Samuel Irenaeus Prime

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Samuel Irenaeus Prime, 1812–85, American Presbyterian clergyman and editor, b. Ballston Spa, N.Y. After holding pastorates at Ballston Spa and Matteawan, N.Y., he became assistant editor (1840–49) of the New-York Observer and later editor (1851–85). In this religious periodical, which he helped to make among the best of its kind, his "Irenaeus" articles (later published in two series as Irenaeus Letters, 1882, 1885) were a noted feature. From 1853, Prime conducted the "Editor's Drawer" in Harper's Magazine. Among his many books are The Power of Prayer (1859) and The Alhambra and the Kremlin (1873).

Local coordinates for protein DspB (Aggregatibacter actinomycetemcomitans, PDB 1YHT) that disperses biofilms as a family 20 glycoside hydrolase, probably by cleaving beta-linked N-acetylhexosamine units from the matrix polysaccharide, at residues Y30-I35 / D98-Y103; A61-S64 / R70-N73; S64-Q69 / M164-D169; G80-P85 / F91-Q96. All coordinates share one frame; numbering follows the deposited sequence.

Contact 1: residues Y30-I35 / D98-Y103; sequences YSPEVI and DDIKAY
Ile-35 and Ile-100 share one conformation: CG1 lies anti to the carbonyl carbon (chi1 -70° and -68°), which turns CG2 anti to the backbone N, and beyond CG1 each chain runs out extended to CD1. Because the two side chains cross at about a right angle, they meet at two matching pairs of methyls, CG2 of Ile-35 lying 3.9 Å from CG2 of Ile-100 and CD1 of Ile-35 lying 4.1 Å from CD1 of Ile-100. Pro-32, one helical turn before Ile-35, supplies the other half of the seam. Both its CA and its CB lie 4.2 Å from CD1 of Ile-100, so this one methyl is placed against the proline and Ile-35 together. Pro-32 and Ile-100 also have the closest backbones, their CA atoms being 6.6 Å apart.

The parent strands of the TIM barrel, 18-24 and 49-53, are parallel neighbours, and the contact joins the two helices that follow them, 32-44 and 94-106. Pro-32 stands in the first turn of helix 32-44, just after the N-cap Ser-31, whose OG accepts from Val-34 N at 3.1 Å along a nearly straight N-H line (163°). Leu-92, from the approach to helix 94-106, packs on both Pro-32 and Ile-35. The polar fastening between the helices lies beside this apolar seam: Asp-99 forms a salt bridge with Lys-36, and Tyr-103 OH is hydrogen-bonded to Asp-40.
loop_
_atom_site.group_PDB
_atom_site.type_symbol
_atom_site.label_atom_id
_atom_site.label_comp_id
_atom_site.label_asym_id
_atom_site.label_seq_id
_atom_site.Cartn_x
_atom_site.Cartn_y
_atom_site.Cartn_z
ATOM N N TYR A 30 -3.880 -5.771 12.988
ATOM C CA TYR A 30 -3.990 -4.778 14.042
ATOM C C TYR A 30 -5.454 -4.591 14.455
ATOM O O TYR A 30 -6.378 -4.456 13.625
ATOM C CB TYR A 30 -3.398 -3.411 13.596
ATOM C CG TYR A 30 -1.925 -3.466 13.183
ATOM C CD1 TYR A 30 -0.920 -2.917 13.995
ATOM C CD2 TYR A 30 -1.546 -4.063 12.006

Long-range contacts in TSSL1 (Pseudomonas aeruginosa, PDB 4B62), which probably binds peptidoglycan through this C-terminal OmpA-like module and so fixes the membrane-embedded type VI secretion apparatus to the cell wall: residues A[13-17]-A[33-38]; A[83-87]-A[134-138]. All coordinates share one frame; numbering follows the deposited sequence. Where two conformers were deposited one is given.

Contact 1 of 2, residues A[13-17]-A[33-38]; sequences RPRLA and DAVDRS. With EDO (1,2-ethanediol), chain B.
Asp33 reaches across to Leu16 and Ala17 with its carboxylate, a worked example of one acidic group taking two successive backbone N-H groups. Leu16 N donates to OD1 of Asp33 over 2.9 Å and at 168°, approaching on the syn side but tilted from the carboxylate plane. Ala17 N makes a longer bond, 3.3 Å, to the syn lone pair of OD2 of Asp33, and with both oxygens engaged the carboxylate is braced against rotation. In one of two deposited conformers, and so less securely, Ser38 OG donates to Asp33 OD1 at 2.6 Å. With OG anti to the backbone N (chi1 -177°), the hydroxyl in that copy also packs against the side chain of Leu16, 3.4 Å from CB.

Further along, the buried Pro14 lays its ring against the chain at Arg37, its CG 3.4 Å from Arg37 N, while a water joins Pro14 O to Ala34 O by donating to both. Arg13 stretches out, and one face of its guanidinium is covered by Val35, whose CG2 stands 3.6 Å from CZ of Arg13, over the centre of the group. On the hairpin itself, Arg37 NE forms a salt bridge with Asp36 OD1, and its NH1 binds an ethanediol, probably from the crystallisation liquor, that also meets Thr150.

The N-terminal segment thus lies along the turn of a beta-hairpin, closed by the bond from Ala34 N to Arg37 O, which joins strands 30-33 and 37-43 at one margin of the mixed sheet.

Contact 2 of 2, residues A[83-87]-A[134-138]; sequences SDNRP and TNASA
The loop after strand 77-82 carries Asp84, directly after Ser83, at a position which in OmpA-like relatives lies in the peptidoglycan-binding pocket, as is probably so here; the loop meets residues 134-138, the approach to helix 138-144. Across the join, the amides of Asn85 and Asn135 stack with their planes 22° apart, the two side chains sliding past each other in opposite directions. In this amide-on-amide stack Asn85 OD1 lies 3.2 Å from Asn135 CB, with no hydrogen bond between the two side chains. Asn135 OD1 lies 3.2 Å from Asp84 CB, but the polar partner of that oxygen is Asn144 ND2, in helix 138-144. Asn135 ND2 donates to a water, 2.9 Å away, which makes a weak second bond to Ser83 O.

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Courtauld, Samuel (1876–1947) English industrialist. He founded the firm of Courtaulds in 1816. At first it specialized in the production of silks, but from 1904 it developed artificial fibres, such as viscose rayon and nylon. In 1931, he bequeathed his London home (Home House) and collection of 19th-century French painting to the University of London, to form the Courtauld Institute for the research and study of art.